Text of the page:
Nike Air Zoom Terra Kiger 5 Review
Cons: Pressure on top of foot and around ankle, not as comfortable as previous version
Our Analysis and Test Results
- The lug pattern and rubber compound of the outsole has changed to a dual pattern of sticky on the front and high abrasion on the back.
- The forefoot of the shoe is slightly narrower than before by 1-2mm.
- While the air pocket in the heel remains, there is now softer React foam underfoot in combination with a segmented rock plate in the forefoot.
- There is now a hard plastic heel counter.
- The tongue is now unpadded but remains attached to the sock-like inner sleeve.
- Padding and cushioning around the ankle opening and over the heel is firmer and has been reduced.
- Lacing system has been cosmetically changed.
There may be more subtle changes than this, but these are the ones we notice. The overall effect for us is that the upper of the shoe is less comfortable. Specifically, we experience more pressure and greater discomfort on the top of the foot where the laces cross over the tongue, and around the ankle opening. The forefoot rubber is stickier on rock, while the entire feel of the midsole is subtly different. It feels softer, and a bit more cushioned and sensitive, and doesn't feel as firm as before.
This shoe offers a solid balance between underfoot protection and sensitivity, not emphasizing one over the other while highlighting both. It is nowhere near as protective as most heavier, burlier trail shoes, but is also not squishy and sensitive like some others. The feeling underfoot is firm, but less so than the last version, but once again, don't expect squishy, soft foam. The rock plate is noticeable as it protects the forefoot, yet allows the entire shoe to bend and flex with ease. There is plenty of protection for running over the top of jagged rocks, something that is not common among lightweight shoes. That said, the upper is not super protective, with a lot of exposed lightweight mesh, little in the way of supportive film overlays, and a small toe bumper compared to many.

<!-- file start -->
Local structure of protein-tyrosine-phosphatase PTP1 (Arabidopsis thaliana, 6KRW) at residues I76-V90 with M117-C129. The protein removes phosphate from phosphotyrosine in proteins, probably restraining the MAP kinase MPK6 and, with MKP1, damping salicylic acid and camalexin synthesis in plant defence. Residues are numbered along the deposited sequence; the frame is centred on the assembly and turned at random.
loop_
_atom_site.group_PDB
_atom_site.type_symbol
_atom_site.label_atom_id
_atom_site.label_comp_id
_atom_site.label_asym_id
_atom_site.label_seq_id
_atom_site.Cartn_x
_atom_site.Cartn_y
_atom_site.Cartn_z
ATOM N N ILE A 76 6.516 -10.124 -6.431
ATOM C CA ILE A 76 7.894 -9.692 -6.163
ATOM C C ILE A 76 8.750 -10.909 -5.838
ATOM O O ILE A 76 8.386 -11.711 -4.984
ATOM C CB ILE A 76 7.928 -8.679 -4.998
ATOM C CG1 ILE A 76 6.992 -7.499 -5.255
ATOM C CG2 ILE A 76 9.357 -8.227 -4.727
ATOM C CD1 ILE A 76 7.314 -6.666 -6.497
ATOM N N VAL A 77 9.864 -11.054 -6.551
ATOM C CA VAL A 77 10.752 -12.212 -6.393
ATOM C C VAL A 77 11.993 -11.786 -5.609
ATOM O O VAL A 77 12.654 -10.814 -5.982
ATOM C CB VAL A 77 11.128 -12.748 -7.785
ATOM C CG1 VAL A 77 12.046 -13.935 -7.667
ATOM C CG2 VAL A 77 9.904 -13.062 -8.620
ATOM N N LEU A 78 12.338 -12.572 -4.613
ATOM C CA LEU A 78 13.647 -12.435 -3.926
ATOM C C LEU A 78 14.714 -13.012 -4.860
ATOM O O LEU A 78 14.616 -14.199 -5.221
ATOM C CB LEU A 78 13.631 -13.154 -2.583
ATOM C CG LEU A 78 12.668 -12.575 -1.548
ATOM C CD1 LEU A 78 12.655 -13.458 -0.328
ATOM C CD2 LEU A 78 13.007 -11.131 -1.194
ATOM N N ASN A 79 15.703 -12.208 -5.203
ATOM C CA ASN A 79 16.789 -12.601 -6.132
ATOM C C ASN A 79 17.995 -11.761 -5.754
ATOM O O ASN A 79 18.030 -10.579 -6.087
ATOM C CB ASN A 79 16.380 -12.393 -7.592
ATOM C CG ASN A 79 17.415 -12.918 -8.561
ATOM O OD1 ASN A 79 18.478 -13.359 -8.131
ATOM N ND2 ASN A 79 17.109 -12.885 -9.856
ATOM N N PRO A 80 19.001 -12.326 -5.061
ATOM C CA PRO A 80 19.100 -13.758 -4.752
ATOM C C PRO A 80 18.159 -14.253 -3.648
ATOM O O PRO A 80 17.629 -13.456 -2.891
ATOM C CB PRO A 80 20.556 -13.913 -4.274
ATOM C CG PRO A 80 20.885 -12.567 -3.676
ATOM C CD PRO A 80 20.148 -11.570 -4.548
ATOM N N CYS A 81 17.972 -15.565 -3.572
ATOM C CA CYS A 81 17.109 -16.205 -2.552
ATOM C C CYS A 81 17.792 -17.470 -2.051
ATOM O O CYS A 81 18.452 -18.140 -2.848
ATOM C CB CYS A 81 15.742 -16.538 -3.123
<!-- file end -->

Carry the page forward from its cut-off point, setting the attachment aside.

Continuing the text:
The traction pattern on this shoe is completely changed from the last version, and it now features sticky rubber on the front of the shoe, with a much harder and more durable rubber covering the heel. While this sticky rubber grips rock reasonably well, and better than the waffle pattern of the Terra Kiger 4, the abrasion-resistant heel is not sticky at all. The lug pattern features many triangular and rectangular lugs set at different angles, which are roughly 4mm deep. The lugs are limited to the forefoot and the heel, while a rather large area under the arch is left completely smooth, which in our opinion helps prevent an excessive buildup of mud, giving it nothing to stick to. The overall performance is on par with the sticky rubber found on La Sportiva shoes, but is not as insanely aggressive as you would expect to see on Salomon shoes.